A cryptographic hash is a one-way algorithm which takes all your data and transforms it into a fixed size output value. A really good hash function is supposed to be impossible to reconstruct or invert. It must also be unique, making sure that no other input value could produce the same output.

In Swift, there exists a protocol called Hashable, which requires that every element that is compliant with Hashable must have a hashValue. This hashValue is an integer that is the same

SHA-1 is the most commonly used hash function. It is an algorithm developed by the US Government. SHA-1 produces a 160-bit hash from any data up to 2**64 bits long. Alternatively, you may also use SHA-2, MD5 or elliptic-curve-based algorithms among others.

Salting is the other part of hashing, to make your data even more unreadable even if a hacker does manage to breach it. Salt is random data that is input into your data, thus hashing it into undecipherable alphabet soup for anyone who doesn’t have the key. Using a Salt hence increases the complexity of the hash, making a hacker’s job even more difficult.


There are a ton of other security practices to keep your iOS app development in sync with the latest security protocols, but keychain and hashing may very well be called as the basic touchstone of iOS security. This article serves as a starting point for drawing your attention towards iOS app security. With the amount of information we share about ourselves on the internet, especially apps, today, developers have a mammoth task on their code-wielding hands. Thankfully, there are some fantastic tools, algorithms, APIs and libraries in place that will help you do your job well. Now is a great time to be an iOS developer and I hope you enjoy every minute of it, and never miss a beat on keeping your apps secured.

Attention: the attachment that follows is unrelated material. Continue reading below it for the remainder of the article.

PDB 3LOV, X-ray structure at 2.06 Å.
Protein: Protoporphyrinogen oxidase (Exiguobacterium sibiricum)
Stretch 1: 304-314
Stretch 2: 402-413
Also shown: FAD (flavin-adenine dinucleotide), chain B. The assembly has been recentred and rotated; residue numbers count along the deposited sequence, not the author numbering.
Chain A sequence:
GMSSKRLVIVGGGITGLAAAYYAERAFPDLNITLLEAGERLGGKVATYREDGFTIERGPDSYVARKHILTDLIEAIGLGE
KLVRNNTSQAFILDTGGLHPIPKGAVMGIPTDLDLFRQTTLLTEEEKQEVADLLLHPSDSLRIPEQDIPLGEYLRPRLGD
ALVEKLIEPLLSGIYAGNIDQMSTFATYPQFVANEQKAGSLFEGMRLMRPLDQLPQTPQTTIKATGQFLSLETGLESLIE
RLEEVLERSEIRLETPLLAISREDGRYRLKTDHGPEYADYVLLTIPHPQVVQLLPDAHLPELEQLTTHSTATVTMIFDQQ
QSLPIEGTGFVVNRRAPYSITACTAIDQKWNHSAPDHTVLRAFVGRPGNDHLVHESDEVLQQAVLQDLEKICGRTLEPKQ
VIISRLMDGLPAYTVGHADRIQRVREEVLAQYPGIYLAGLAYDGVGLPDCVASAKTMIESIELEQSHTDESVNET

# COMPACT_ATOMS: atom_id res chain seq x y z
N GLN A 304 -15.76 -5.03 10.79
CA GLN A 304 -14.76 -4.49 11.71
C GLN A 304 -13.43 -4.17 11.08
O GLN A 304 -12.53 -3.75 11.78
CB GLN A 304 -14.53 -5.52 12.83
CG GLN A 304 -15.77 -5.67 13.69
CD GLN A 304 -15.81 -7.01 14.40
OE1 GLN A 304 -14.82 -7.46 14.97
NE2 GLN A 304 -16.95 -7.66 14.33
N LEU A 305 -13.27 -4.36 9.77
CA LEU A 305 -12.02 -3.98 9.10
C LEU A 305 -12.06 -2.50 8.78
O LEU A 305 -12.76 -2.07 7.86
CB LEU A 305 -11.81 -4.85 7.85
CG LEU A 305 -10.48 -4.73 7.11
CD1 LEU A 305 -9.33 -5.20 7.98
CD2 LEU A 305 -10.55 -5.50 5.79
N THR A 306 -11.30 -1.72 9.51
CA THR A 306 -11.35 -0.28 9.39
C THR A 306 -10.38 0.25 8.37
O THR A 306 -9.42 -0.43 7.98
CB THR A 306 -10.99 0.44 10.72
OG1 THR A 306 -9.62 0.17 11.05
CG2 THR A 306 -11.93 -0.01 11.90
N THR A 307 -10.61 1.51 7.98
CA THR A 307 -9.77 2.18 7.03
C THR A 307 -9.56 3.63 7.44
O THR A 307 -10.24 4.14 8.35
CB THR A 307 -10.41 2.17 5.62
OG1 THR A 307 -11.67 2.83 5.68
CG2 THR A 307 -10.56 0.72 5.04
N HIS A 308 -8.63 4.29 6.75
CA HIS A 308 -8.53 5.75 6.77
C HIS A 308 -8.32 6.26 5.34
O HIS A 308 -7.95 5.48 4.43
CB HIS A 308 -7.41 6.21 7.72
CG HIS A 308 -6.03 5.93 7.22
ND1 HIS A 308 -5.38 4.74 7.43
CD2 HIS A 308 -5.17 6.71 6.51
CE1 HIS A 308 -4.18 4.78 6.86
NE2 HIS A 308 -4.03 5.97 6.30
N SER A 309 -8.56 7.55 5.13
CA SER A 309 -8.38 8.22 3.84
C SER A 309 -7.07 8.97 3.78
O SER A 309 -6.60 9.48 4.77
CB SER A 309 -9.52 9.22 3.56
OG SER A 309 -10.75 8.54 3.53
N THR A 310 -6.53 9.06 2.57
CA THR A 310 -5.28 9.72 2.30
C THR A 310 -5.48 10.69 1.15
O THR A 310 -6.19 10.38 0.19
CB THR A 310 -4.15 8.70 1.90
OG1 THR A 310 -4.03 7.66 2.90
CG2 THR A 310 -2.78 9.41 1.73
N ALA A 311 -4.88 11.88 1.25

So what are your biggest iOS app security concerns? Which is your favorite hashing algorithm? Do let us know in the comments section.

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Hiral Atha is the Founder and CEO of MoveoApps. She started coding even before she entered high school and today, she helps clients develop impactful mobile apps for their business. With over a decade of experience in mobile, she leads a team of young and experienced developers. When not leading an ambitious app development project, you’ll find her playing board games with her 6 years old son and piquing his curiosity in computer programming.